You Don’t Have To Love It: Don’t Mention Oxytocin

Women are supposed to love childbirth, such an uplifting experience. That’s what people tell you. Not me. It hurt.

I was told I’d forget about the pain and look back euphorically at bringing life into the world. I didn’t.

I’m not saying I’d change anything, I love my kids like the next mom. But don’t tell me their exit from me/entrance to the world was wonderfully simple, as it’s just not true.

Now, I accept no-one said I’d forget about the pain and anxiety of the big day instantly, maybe I’ve not waited long enough. It’s only been twenty three years after all, and that’s since the last one.

There’s a clue in that last sentence about why it shouldn’t scare you if you’re pregnant. I’d hate to put anyone off, I’m just keen to squash the myth I swallowed hook line and sinker a quarter of a century or so ago.

I’ve had this conversation repeatedly over two decades or more, and what I can tell you is women fall into at least two camps on this. The first camp, which I’m very pleased about, are the moms that agree with me. Then there’s the second camp who felt no pain and tell lies.

Note that I did say at least two groups. There are women who haven’t had children. Let’s call them group three, and then promptly forget about them. If you’re in group three and have a problem with that, come and have a go if you think you’re hard enough. I warn you though, I’m rock hard, I’ve had a baby and lived to tell the tale.

Then we’ve got group four, who have multiple children, but only the first was a natural birth. I never saw through this in the early days, but now I wonder if those cesarean births were a little more elective than I was led to believe.

Of course, I’m saying all of this in a slightly tongue in cheek manner. That’s deliberate, because we all know that childbirth is significantly worse than man flu. Some men even admit that openly.

The point I’m trying to get across is that things are referred to as ‘worse than childbirth’ for a reason. Often those things aren’t worse than childbirth at all, in itself it’s designed to be a tongue in cheek comparison, so acting out this article might require multiple tongues.

What I’d like is for first time moms to get slightly less of a shock. Perhaps some young ladies will be terrified at the thought if they know the truth, but right now that might mean they stop at one child for fear of going through it all again – don’t they have the right to go into number one with their eyes open too?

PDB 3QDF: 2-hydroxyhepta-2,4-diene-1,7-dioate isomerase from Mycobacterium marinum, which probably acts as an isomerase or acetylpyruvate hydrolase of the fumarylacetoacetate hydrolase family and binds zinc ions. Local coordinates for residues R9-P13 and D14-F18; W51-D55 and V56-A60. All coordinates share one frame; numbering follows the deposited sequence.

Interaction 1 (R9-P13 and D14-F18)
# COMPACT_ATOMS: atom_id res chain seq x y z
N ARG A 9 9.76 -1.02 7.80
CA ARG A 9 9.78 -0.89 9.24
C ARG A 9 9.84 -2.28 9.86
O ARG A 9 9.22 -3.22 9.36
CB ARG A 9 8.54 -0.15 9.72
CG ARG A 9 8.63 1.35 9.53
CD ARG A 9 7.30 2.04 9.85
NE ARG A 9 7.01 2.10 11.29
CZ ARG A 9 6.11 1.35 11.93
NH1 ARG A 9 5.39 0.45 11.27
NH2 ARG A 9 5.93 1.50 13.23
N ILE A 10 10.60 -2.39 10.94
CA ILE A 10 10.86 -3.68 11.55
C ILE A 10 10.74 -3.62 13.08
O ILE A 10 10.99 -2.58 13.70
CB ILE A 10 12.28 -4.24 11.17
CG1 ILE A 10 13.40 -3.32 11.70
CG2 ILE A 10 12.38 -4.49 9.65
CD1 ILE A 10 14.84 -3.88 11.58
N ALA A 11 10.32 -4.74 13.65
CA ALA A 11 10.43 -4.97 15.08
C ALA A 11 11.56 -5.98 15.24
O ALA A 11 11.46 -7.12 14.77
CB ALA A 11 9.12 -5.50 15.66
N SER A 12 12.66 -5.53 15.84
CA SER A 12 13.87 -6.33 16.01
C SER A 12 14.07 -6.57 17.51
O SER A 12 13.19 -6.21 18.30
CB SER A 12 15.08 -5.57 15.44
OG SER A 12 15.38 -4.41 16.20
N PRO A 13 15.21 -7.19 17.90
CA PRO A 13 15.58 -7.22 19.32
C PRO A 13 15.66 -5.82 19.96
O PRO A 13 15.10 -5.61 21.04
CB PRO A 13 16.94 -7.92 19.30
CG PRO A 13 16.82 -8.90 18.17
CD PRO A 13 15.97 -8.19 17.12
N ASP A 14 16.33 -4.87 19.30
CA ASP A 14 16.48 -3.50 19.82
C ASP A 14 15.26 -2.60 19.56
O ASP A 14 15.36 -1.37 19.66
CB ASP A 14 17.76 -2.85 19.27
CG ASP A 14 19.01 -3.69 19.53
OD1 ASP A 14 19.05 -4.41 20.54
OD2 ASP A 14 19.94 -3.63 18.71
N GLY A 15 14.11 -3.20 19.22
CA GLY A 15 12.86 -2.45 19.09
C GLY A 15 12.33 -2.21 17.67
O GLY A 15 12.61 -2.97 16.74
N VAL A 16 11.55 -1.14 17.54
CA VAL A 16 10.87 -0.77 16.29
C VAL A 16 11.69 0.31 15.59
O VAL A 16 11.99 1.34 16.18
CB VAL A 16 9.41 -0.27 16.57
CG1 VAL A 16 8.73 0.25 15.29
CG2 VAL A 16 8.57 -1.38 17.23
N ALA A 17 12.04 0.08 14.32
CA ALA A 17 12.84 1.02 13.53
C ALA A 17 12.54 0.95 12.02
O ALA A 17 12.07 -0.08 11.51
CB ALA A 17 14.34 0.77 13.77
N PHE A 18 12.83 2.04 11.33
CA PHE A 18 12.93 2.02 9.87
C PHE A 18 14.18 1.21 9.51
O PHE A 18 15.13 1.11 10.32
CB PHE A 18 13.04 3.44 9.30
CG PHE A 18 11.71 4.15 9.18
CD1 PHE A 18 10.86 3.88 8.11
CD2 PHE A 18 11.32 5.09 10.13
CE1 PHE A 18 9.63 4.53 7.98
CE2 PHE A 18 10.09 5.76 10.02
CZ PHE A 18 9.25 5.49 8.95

As a final parting thought, I’d like to leave you with this. Next time you’re tempted to suggest that the oxytocin will help with labor and childbirth, whether that’s to manage the pain in real time or make the experience magically turn into a utopia in hindsight, just keep in mind that mom to be might be a mom already, and that same oxytocin might cause a little discomfort in the side of your face.

When Three Become Four: My 4th Baby’s Birth Story

People tell me that if you have a baby that needs to be induced, it will be the first. So the stories go, each additional child is ready for the world a little earlier. That’s what it is though, a story.

The story for me was different, very different. Forty weeks in and number four was showing no signs of greeting planet earth. At least not from outside of the pregnancy swamp. Kicks were plentiful, wiggles frequent.

The midwives came and went, becoming a daily visit to see is things were progressing. Speculation about the head engaging was the talk of one visit, but the next day a totally different opinion. “The little one isn’t quite ready to say hello yet” was the message. Patience is indeed a virtue.

A week passed. It passed slowly, very slowly. There’s the physical side of carting around a lump and all of the fluid that comes with pregnancy. Day by day you realize that things aren’t going to improve until your little one pops out, and day by day you also start to see the enormity of the task ahead as the belly grows faster than the days to go reduce. The physical side is the small half of the tale though.

The real impatience for me came from inside my head. The desperation to meet that little face was growing larger with each passing heartbeat. Early in pregnancy you can put it out of your head, but when you have to waddle around like a beached whale, it’s hard to avoid that constant not-so-little reminder.

I secretly wanted a girl, but only as a preference, as a baby is precious regardless of the perfect picture in your mind’s eye. Number one and three were girls, sandwiching themselves around my son. As a mom, the bond with an only boy is special. Why I don’t know, but it’s just different in a way that I don’t think would be the same with a single daughter and collection of her brothers.

I suppose for their Dad the opposite may be true, but in those final days the desire to care about that had somewhat waned. I just wanted to say hello.